You would have to be a really sick person to agree with this…
According to pwc, the British do it twice as often as the Americans and Japanese.
Within the UK, if you happen to be a civil servant or state employee then the chances are that you will be doing it 20% more often than the average UK worker.
After polling over 2,000 firms and public sector employees around the world, pwc found that UK workers have an average of 10 days unscheduled absence from their jobs each year.
This is approximately twice the level that is found in the US (5.5 days) and Asia-Pacific (4.5 days), but roughly the same as Western Europe (9.7 days).
They estimated that the total sick days taken across the UK cost the economy in the region of £32 billion a year.
Richard Phelps, HR consulting partner at PwC, says that “absenteeism is a malaise for British business.
With sickness accounting for the lion’s share of absence, the question for employers is what can be done to improve health, morale and motivation. The line between ‘sickie’ and ‘sickness’ can be blurred, with disenchantment at work sometimes exacerbating medical conditions or preventing a speedy return”.
Whilst genuine sickness should be looked upon sympathetically there are no doubt a certain number of people who maybe take a day off due to “sickness” when in fact they aren’t really too ill to go to work but instead just fancy an extra day’s holiday or two.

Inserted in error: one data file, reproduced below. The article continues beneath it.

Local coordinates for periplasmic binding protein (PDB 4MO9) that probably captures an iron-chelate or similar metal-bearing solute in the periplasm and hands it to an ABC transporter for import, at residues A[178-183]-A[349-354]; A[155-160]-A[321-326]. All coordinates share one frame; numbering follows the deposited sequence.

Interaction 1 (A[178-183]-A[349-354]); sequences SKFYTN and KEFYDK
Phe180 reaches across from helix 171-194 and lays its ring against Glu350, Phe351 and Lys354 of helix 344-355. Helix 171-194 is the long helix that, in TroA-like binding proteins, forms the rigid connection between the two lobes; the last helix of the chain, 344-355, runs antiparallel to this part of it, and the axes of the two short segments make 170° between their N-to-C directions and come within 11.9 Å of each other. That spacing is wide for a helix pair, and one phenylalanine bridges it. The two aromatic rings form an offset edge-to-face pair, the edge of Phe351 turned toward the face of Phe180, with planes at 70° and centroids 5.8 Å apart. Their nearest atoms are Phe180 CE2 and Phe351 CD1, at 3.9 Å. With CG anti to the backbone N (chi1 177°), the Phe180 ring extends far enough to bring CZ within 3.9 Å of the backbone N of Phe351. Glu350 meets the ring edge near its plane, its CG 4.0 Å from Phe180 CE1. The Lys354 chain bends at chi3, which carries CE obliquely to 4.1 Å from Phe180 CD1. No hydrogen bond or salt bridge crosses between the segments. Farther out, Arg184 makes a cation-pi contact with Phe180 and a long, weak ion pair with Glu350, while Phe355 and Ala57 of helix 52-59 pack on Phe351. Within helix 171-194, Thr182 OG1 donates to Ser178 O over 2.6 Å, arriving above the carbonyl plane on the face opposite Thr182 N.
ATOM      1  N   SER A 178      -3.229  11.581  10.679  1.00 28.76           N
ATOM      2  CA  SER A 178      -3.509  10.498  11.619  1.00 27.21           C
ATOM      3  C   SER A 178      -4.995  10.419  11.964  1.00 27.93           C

Now, as a lot of you are members or students of professional bodies I’m sure you’re too ethical to throw a “sickie” and will only be out of the office on sick leave if it is a genuine illness.
Less scrupulous friends of yours though may have noticed that there are various sites on the internet that provide advice on how to take a “sickie” from the office.
One bit of advice is that when phoning up your boss to tell him or her that you are ill you should “make the phone call to your boss whilst lying on your back as you automatically sound groggy”.
This also means that you don’t even have to get out of bed to make the call…
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